Study objectives: Evidence from cross-sectional studies shows that sleep is associated with cognitive function. This study examines change in sleep duration as a determinant of cognitive function.
Design: Prospective cohort.
Setting: The Whitehall II study.
Participants: 1459 women and 3972 men aged 45-69 at baseline.
Measurements and results: Sleep duration (≤ 5, 6, 7, 8, ≥ 9 h on an average week night) was assessed once between 1997-1999, baseline for the present study, and once between 2002-2004, average follow-up 5.4 years. Cognitive function was measured (2002-2004) using 6 tests: verbal memory, inductive reasoning (Alice Heim 4-I), verbal meaning (Mill Hill), phonemic and semantic fluency, and the Mini Mental State Examination (MMSE). In analyses adjusted for age, sex, and education, and corrected for multiple testing, adverse changes in sleep between baseline and follow-up (decrease from 6, 7, or 8 h, increase from 7 or 8 h) were associated with lower scores on most cognitive function tests. Exceptions were memory, and, for a decrease from 6-8 h only, phonemic fluency. Further adjustment for occupational position attenuated the associations slightly. However, firm evidence remained for an association between an increase from 7 or 8 h sleep and lower cognitive function for all tests, except memory, and between a decrease from 6-8 h sleep and poorer reasoning, vocabulary, and the MMSE. The magnitude of these effects was equivalent to a 4-7 year increase in age.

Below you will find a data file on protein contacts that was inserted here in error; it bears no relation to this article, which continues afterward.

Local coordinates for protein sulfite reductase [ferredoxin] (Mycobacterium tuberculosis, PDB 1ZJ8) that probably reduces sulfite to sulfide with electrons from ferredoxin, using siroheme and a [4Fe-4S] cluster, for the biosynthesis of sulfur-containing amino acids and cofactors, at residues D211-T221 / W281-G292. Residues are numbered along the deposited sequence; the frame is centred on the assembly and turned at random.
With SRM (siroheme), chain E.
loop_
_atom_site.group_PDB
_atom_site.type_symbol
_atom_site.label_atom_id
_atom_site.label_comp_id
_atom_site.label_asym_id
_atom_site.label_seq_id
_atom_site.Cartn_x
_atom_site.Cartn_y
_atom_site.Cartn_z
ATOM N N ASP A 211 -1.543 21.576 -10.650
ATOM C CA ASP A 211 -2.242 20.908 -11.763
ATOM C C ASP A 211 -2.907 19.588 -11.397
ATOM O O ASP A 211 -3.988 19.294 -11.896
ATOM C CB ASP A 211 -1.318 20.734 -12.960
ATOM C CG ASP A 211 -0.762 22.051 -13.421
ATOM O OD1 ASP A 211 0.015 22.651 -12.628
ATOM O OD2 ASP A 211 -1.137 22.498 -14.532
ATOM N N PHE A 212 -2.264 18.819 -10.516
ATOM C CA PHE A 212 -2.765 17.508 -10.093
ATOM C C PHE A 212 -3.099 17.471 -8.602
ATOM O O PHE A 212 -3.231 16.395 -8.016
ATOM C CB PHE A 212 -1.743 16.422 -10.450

Conclusions: These results suggest that adverse changes in sleep duration are associated with poorer cognitive function in the middle-aged.
Keywords: Change in sleep duration; cognitive function; cohort study; white-collar.